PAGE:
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Welch Allyn headquarters earns LEED gold status

By Journal Staff


After $35M renovation, building gets 2nd-highest U.S. Green Building Council certification. 

SKANEATELES FALLS  —  Medical-device manufacturer Welch Allyn’s newly renovated and expanded headquarters has received the second-highest Leadership in Energy and Environmental Design (LEED) certification, the company revealed April 2.

The headquarters, which is located at 4341 State St. Road in Skaneateles Falls, is now LEED gold certified by the Washington, D.C.–based U.S. Green Building Council. The Green Building Council has established four levels of LEED certification to recognize green buildings.

Welch Allyn showcased its redone headquarters at a ceremony marking the LEED certification. Work to renovate and expand the building wrapped up in August  2011, about three years after Welch Allyn broke ground on the project, according to the company’s director of operations, Scott Spanfelner. 

The headquarters stood at 225,000 square feet before the expansion, and construction added an additional 124,000 square feet. The project also renovated 80,000 square feet in the existing building.

Syracuse–based QPK Design was the architect for the project. Montour Falls–based Welliver was the general contractor.

Renovations and expansion at the building cost $35 million. Welch Allyn did not provide a breakdown of funding sources, but the company said it received grants from Empire State Development, the New York State Energy Research and Development Authority, and National Grid. It also received tax incentives through the Onondaga County Industrial Development Agency for the project.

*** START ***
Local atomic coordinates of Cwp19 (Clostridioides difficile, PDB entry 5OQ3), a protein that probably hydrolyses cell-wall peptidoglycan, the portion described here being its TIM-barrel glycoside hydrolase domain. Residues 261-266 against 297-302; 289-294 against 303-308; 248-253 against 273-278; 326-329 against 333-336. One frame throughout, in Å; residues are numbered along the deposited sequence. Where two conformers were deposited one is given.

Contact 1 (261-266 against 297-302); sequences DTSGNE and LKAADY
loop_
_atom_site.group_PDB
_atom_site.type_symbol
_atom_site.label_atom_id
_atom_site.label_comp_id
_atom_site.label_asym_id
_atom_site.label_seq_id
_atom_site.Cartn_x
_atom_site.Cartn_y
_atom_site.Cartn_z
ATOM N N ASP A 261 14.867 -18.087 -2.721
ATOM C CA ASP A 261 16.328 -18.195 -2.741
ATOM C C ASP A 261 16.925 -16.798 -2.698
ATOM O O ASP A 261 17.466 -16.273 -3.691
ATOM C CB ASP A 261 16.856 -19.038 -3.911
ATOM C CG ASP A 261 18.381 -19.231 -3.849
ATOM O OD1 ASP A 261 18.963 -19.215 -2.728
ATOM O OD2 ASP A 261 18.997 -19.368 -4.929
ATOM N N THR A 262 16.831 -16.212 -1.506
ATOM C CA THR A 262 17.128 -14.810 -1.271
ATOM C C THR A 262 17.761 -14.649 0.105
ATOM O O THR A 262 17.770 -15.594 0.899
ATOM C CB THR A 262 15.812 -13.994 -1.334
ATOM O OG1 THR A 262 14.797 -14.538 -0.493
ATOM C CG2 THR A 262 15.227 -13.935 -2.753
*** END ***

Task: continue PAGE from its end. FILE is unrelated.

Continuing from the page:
“We created sight lines, large open hallways, and spaces to give greater visibility to the many working functions of our facility,” Spanfelner said during the LEED certification ceremony. “We created large windows and views into [the manufacturing space] in light of our pride as a manufacturer and to provide better visibility and connection to the other business functions in the facility.”

Design elements aimed at minimizing the building’s environmental impact and earning LEED certification include reflective roof materials that limit demand on cooling systems and low-flow water fixtures. The building’s lighting systems also sense natural light coming in through windows and adjust the intensity of lighting as needed.

“We significantly incorporated natural light through skylights and perimeter glass coupled with advanced control systems to automatically adjust high-efficiency powered lighting based on the amount of natural light available,” said Julie Shimer, Welch Allyn president and CEO.

The building’s energy use has increased by just 8 percent, while its size has grown by 55 percent, according to Welch Allyn. Its water consumption has decreased by 25 percent, the company said.

In addition, Welch Allyn transplanted more than 100 trees that had been growing in the expansion’s footprint. And more than 70 percent of construction materials used in the project were manufactured within 500 miles of Welch Allyn.

“When it comes to being environmentally sensitive, ecologically aware, and energy efficient, this building and the renovation of the existing building have done some wonderful things,” said Eric Allyn, co-chair of Welch Allyn’s board of directors. “We’re not here pushing an environmental angle because it’s a fad.”

More than 1,200 employees work at the building. It houses 160,000 square feet dedicated to manufacturing and operations supporting manufacturing. 

The headquarters building also has a customer-service center and space dedicated to product development and administration. In addition, the building houses a fitness center and a cafeteria for employees. 

S. Richard Fedrizzi, the president, CEO, and founding chair of the U.S. Green Building Council, was on hand to make note of the building’s LEED gold certification. Fedrizzi is a native of Camillus.

Welch Allyn was founded in 1915. The company has 2,750 employees in 26 different countries. Its manufacturing operations are in Skaneateles Falls; Beaverton, Ore.; Tijuana, Mexico; Navan, Ireland; and Jungingen, Germany. 

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